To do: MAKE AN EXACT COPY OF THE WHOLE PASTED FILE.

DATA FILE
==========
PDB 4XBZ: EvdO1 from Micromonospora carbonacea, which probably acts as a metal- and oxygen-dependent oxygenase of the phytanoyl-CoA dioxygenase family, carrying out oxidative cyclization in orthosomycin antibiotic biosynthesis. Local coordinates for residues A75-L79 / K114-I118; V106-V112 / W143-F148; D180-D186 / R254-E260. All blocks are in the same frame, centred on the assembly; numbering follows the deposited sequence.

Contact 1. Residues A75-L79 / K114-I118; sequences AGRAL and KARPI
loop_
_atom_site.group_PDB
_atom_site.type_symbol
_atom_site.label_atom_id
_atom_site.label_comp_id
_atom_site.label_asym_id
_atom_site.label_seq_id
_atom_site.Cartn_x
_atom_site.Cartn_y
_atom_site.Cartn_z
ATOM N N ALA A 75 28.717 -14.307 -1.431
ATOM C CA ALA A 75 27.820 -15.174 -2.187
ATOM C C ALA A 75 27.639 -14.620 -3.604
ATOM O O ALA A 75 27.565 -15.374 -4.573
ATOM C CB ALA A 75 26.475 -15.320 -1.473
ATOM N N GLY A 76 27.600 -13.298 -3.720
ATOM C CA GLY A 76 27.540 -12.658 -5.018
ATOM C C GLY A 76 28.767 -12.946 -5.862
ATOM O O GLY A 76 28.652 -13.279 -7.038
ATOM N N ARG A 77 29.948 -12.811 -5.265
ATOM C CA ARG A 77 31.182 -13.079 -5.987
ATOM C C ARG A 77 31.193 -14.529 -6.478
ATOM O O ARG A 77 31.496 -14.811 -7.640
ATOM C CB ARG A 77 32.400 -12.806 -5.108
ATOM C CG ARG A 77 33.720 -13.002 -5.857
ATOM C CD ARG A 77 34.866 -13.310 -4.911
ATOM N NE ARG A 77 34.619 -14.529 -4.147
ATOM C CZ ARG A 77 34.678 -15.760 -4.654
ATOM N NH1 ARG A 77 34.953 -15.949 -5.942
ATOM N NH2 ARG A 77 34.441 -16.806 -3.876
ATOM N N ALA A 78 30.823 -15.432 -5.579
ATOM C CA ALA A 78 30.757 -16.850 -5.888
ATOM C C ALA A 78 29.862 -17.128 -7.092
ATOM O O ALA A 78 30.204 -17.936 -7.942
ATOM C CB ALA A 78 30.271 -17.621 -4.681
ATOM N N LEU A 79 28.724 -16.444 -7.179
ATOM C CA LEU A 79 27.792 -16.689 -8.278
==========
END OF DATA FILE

PDB 4XBZ: EvdO1 from Micromonospora carbonacea, which probably acts as a metal- and oxygen-dependent oxygenase of the phytanoyl-CoA dioxygenase family, carrying out oxidative cyclization in orthosomycin antibiotic biosynthesis. Local coordinates for residues A75-L79 / K114-I118; V106-V112 / W143-F148; D180-D186 / R254-E260. All blocks are in the same frame, centred on the assembly; numbering follows the deposited sequence.

Contact 1. Residues A75-L79 / K114-I118; sequences AGRAL and KARPI
loop_
_atom_site.group_PDB
_atom_site.type_symbol
_atom_site.label_atom_id
_atom_site.label_comp_id
_atom_site.label_asym_id
_atom_site.label_seq_id
_atom_site.Cartn_x
_atom_site.Cartn_y
_atom_site.Cartn_z
ATOM N N ALA A 75 28.717 -14.307 -1.431
ATOM C CA ALA A 75 27.820 -15.174 -2.187
ATOM C C ALA A 75 27.639 -14.620 -3.604
ATOM O O ALA A 75 27.565 -15.374 -4.573
ATOM C CB ALA A 75 26.475 -15.320 -1.473
ATOM N N GLY A 76 27.600 -13.298 -3.720
ATOM C CA GLY A 76 27.540 -12.658 -5.018
ATOM C C GLY A 76 28.767 -12.946 -5.862
ATOM O O GLY A 76 28.652 -13.279 -7.038
ATOM N N ARG A 77 29.948 -12.811 -5.265
ATOM C CA ARG A 77 31.182 -13.079 -5.987
ATOM C C ARG A 77 31.193 -14.529 -6.478
ATOM O O ARG A 77 31.496 -14.811 -7.640
ATOM C CB ARG A 77 32.400 -12.806 -5.108
ATOM C CG ARG A 77 33.720 -13.002 -5.857
ATOM C CD ARG A 77 34.866 -13.310 -4.911
ATOM N NE ARG A 77 34.619 -14.529 -4.147
ATOM C CZ ARG A 77 34.678 -15.760 -4.654
ATOM N NH1 ARG A 77 34.953 -15.949 -5.942
ATOM N NH2 ARG A 77 34.441 -16.806 -3.876
ATOM N N ALA A 78 30.823 -15.432 -5.579
ATOM C CA ALA A 78 30.757 -16.850 -5.888
ATOM C C ALA A 78 29.862 -17.128 -7.092
ATOM O O ALA A 78 30.204 -17.936 -7.942
ATOM C CB ALA A 78 30.271 -17.621 -4.681
ATOM N N LEU A 79 28.724 -16.444 -7.179
ATOM C CA LEU A 79 27.792 -16.689 -8.278